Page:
A coalition of fast food workers, unions and activists hailed Wednesday’s vote by a New York State-appointed fast food wage board to increase the minimum wage to $15 for fast food workers as a historic decision that would help pull people out of the depths of poverty and embolden others to fight for similar wage increases.

The three-member wage board, empaneled by Gov. Andrew Cuomo in May after the state legislature rejected a proposal to increase the minimum wage, voted 3-0 at a well-attended public meeting in New York City to approve a motion raising fast food worker’ minimum wage to $15 per hour by 2021 statewide.

As the board voted on the motion, many in the crowd took it upon themselves to punctuate the board’s vote, yelling: “Aye!”

Afterward, a raucous crowd holding “$15” signs rallied in Manhattan as speakers vowed to continue fighting until all workers struggling to afford rising rent obligations, food, medical bills and various other expenses are similarly compensated.

“It is an injustice when you have growing income inequality,” Cuomo told the crowd from a packed stage, joined by New York Attorney General Eric Schneiderman and a mix of union chiefs and fast food workers. “It is an injustice when working families in this country have actually gone backwards over the past 10 years… it is a shame that in this nation today, with all of our progress, you still have one out of five children in poverty. That is a shame.”

“You cannot live and support a family on $18,000 per year in the state of New York,” Cuomo added.

The jubilant crowd celebrated the victory despite several governmental hurdles that remain.

The wage board’s recommendation is limited only to fast food workers employed by a chains with 30 or more locations, such as McDonald’s, Wendy’s and Burger King. Also, fast food workers will have to wait several years before they feel the full effect of the so-called “Fight for $15.”

The wage board must finalize its report and submit it to acting State Labor Commissioner Mario Musolino by July 27, when the completed report is expected to be approved. A 15-day public comment period will go into effect once the report is published. The wage order must be filed within 45 days of the report being published. Cuomo said in an op-ed in The New York Times earlier this summer that the board’s recommendations don’t require legislative approval.

If approved by the labor department, the wage increase will fully go into effect in New York City by Dec. 31, 2018, and for Long Islanders and the rest of the state by July 1, 2021. The board recommended incremental minimum wage increases of $1.50 for New York City fast food workers beginning at the end of this year, and continuing until New Year’s Eve 2018. Long Islanders would see state-mandated raises of at least $1 until 2020. At that point, fast food workers living in Nassau or Suffolk counties would be making $14.50. A 50-cent increase on July 1, 2021 would push them to the coveted $15 wage.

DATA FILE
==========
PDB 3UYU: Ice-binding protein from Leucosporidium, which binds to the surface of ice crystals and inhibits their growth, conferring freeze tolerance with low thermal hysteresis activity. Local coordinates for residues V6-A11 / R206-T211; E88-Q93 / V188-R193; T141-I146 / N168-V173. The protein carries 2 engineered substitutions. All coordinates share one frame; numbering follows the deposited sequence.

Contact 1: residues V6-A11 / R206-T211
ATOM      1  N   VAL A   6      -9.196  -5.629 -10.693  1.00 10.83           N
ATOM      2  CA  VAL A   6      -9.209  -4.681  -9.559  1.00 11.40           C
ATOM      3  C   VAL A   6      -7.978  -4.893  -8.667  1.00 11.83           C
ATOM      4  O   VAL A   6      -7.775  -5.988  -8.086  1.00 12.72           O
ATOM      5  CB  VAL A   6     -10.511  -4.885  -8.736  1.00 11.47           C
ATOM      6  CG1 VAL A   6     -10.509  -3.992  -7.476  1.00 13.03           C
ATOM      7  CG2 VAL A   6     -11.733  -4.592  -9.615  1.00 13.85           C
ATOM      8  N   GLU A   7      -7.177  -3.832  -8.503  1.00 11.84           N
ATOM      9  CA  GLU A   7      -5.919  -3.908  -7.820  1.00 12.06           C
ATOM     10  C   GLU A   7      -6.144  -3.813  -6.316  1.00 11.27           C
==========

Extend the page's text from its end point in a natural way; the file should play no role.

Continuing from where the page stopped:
“Fast food workers desperately need a wage [increase] and now they’re going to get one,” Lisa Tyson, director of the Long Island Progressive Coalition, told the Press shortly after the board’s vote. She noted that there’s currently 25,000 fast food workers on LI, many of whom are struggling to afford the high cost of living in Nassau and Suffolk counties.

Tyson, like others at the rally, sounded eager to continue the minimum wage fight, which began nearly three years ago as a grassroots movement and ballooned into a nationwide effort.

At least one presidential candidate has jumped on board. U.S. Sen. Bernie Sanders of Vermont, who is officially identified as an Independent but labels himself as a progressive democratic socialist, has proposed increasing the federal minimum wage from its current rate of $7.25 per hour to $15. And in his 2014 State of the Union, President Obama has called on Congress to raise the minimum wage to $10.10.

“The wage board did their research, and what they found was very clear: these fast food restaurants are literally making billions in profit” and not sharing earnings with their workers, Tyson said. “They are desperate right now to try to prevent this from happening, and they are just being greedy.”

The reaction from those opposed to the wage increase was swift.

“From day one Governor Cuomo’s wage board has sought to silence the business community and force through an unfair and discriminatory increase on a single sector of one industry,” Melissa Fleischut, president and CEO of the NYS Restaurant Association, said in a statement.

“From stacking the board with supporters of an increase to allowing business owners to get booed and heckled at public hearings, the governor has rigged the game at every turn,” she added. “Since the governor used a process that rejects compromise the result is an extremist policy that will force business owners in this low profit margin industry to cut hours, lay off employees and use technology to help offset skyrocketing labor costs.”

A group of fast food franchisees has reportedly hired former New York City Mayor Rudolph Giuliani’s deputy to challenge the board’s recommendations, but it’s unclear how he intends to fight the board’s vote.

“This proposal is an irrational and discriminatory race to judgment to achieve a predetermined outcome,” said Randy Mastro, Giuliani’s former deputy mayor, in a statement. “And it targets only fast food franchisees, who, in reality, are small business owners, many of them minorities and women, who are already struggling to survive on low margins and cannot afford this 66-percent increase in labor costs for their entry-level workers.”

To workers struggling to get by, Tyson said the board’s recommendation represents more than just an injection of money for low-income individuals.

“It’s hope that it’s going to get better,” she said.

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